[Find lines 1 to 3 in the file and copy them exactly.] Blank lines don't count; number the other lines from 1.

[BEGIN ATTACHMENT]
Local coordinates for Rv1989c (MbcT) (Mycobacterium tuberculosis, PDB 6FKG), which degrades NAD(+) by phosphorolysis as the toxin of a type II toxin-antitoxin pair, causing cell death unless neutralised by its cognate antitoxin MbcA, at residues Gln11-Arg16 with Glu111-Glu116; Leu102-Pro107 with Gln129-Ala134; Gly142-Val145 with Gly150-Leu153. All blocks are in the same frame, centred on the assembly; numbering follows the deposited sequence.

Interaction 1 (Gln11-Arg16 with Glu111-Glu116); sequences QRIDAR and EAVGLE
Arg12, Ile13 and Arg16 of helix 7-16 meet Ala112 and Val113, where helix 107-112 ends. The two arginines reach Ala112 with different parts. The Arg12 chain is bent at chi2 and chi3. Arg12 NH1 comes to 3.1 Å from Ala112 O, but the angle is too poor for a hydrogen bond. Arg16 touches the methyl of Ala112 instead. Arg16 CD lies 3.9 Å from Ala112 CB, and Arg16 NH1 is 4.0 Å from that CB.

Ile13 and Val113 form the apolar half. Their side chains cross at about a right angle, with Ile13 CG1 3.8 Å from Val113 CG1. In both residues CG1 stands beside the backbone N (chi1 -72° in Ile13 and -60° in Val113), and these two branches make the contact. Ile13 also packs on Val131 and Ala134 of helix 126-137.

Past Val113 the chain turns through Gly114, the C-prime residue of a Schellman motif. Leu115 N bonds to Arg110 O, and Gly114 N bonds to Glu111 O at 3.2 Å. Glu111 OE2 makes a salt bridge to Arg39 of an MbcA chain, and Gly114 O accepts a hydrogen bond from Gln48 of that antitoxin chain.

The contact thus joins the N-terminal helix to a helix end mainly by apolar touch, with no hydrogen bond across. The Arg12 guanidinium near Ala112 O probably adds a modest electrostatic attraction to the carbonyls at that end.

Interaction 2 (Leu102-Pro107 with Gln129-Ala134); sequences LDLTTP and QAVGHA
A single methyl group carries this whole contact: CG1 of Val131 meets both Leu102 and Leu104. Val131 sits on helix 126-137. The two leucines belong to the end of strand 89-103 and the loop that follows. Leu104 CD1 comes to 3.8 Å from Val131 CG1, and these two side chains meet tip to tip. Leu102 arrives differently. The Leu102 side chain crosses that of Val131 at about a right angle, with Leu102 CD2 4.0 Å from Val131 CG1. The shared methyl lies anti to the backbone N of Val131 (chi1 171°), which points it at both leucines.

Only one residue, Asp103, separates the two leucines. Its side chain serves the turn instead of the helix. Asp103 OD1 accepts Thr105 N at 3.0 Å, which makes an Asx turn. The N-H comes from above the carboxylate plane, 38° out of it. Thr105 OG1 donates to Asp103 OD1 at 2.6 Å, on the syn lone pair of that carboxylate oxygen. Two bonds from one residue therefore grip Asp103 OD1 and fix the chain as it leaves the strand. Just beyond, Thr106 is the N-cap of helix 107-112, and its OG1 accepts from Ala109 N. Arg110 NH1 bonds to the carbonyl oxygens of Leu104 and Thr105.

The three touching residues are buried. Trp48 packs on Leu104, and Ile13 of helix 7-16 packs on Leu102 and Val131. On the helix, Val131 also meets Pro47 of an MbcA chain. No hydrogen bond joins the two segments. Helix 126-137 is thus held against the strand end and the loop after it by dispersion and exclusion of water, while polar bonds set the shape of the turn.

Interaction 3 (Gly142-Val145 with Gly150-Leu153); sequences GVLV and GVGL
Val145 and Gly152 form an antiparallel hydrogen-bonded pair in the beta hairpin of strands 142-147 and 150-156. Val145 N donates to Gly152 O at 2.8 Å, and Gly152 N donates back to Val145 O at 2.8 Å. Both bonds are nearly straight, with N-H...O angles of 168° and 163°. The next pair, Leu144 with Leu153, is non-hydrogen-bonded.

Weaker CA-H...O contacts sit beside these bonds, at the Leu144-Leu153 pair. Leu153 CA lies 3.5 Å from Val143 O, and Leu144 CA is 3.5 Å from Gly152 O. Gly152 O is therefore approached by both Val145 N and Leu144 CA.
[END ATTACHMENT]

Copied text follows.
Local coordinates for Rv1989c (MbcT) (Mycobacterium tuberculosis, PDB 6FKG), which degrades NAD(+) by phosphorolysis as the toxin of a type II toxin-antitoxin pair, causing cell death unless neutralised by its cognate antitoxin MbcA, at residues Gln11-Arg16 with Glu111-Glu116; Leu102-Pro107 with Gln129-Ala134; Gly142-Val145 with Gly150-Leu153. All blocks are in the same frame, centred on the assembly; numbering follows the deposited sequence.

Interaction 1 (Gln11-Arg16 with Glu111-Glu116); sequences QRIDAR and EAVGLE
Arg12, Ile13 and Arg16 of helix 7-16 meet Ala112 and Val113, where helix 107-112 ends. The two arginines reach Ala112 with different parts. The Arg12 chain is bent at chi2 and chi3. Arg12 NH1 comes to 3.1 Å from Ala112 O, but the angle is too poor for a hydrogen bond. Arg16 touches the methyl of Ala112 instead. Arg16 CD lies 3.9 Å from Ala112 CB, and Arg16 NH1 is 4.0 Å from that CB.